“Who are you, Lord?”

Acts 9: 1-31 introduces us to Paul.  We first met Paul as Saul, a young Pharisee supervising the stoning of Stephen.  As dedicated as he was against the early Christians, he became one of the most famous early Christians defending the faith.  He wrote many of the epistles, letters, to young Christians in the New Testament.  Paul had the advantage of Roman citizenship from his father plus his Jewish training in being a Pharisee.  He was not from Jerusalem but from Tarsus, a Turkish city known for trade and learning.  Paul traveled extensively after his conversion and earned the title, “Apostle to the Gentiles.”  We will look at his life and the dramatic expansion of Christianity this week.

         So how did this change happen?  Paul, then Saul, left Jerusalem to chase down early Christians. While on the road to Damascus he had a spiritual encounter.  A bright light blinded only him in his party and a voice engaged him.  Saul, knocked to the ground, asked the question, “Who are you, Lord?”  The voice identified itself as Jesus.  I think we call that a worldview change.  Whom he thought was dead and phony is alive and interacting with him.  His world changed and he changed.  Our epic hero, Incarnate God, has entered this iteration even as he did with Abraham in the Old Testament, to impact the course of our epic story.  God has chosen Saul, interacted with him, and Saul became Paul, then telling all about his experience.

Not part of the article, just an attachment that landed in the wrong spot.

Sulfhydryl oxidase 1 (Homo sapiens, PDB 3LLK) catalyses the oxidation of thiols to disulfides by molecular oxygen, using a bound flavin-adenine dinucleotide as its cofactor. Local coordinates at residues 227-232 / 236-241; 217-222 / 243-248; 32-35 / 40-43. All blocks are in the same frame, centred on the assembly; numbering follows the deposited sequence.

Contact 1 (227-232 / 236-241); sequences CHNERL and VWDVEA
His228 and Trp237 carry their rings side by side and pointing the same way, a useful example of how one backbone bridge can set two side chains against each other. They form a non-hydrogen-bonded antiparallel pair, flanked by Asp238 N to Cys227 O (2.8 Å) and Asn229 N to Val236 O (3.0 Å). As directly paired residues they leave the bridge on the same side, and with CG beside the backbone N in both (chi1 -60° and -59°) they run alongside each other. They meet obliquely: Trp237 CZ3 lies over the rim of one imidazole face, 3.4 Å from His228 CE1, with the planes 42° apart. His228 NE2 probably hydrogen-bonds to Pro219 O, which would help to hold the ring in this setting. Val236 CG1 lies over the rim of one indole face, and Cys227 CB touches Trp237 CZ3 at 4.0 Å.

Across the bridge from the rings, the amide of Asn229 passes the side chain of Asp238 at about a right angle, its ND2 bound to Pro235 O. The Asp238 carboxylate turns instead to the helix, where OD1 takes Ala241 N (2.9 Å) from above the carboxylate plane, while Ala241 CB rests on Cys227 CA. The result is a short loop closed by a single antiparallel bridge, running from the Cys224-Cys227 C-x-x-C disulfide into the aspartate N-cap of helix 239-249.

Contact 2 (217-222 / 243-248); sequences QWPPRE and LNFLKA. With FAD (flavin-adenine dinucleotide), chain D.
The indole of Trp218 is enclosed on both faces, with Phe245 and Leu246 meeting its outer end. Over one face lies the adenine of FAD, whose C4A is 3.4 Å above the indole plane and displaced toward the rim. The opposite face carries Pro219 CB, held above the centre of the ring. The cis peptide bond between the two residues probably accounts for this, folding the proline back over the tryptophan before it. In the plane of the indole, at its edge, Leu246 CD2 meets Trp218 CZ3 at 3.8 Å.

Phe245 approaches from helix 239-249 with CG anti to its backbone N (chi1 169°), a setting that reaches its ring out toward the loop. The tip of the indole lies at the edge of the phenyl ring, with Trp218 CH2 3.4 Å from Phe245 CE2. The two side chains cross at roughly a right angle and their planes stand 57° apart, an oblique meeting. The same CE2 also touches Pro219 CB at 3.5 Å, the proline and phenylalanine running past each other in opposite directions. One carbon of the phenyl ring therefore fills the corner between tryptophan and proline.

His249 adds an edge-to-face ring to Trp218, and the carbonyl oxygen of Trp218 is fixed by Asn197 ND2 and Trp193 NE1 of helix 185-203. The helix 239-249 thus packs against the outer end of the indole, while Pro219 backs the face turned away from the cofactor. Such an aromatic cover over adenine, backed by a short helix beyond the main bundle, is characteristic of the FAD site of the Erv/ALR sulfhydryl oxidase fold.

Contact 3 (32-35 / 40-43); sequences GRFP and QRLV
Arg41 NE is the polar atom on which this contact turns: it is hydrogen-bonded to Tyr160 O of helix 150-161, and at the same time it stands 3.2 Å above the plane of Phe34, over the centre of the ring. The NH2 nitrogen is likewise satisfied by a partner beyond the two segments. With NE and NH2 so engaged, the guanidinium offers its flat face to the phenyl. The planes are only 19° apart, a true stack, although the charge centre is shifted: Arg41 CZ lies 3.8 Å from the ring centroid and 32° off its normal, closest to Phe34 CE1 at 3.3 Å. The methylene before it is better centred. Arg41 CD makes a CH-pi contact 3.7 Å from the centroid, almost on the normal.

Built on this experience, though, are the interactions with other Christians who come alongside this young convert and are willing to mold him.  Ananias visits three days later and restores Paul’s vision. Back in Jerusalem, Barnabas is willing to work with Paul, the known persecutor who has changed.

         Paul’s core question, “Who are you, Lord?” is answered and confirmed by his experience and by the mentoring of older Christians.  Once he was convinced that Jesus was alive, he became one of the best communicators of early Christianity over the known world, willing to obey even through great hardships.

         Sunday’s Gospel text deals with that same question, Who is Jesus.  How we answer impacts the direction of our lives.  If he is historical, the Bible is a good read. If he is alive and interacting, the question is if we are listening.  Perhaps spending five minutes in the Word, with music or just listening would be a good spiritual devotion for today.  Blessings as he touches your life too.

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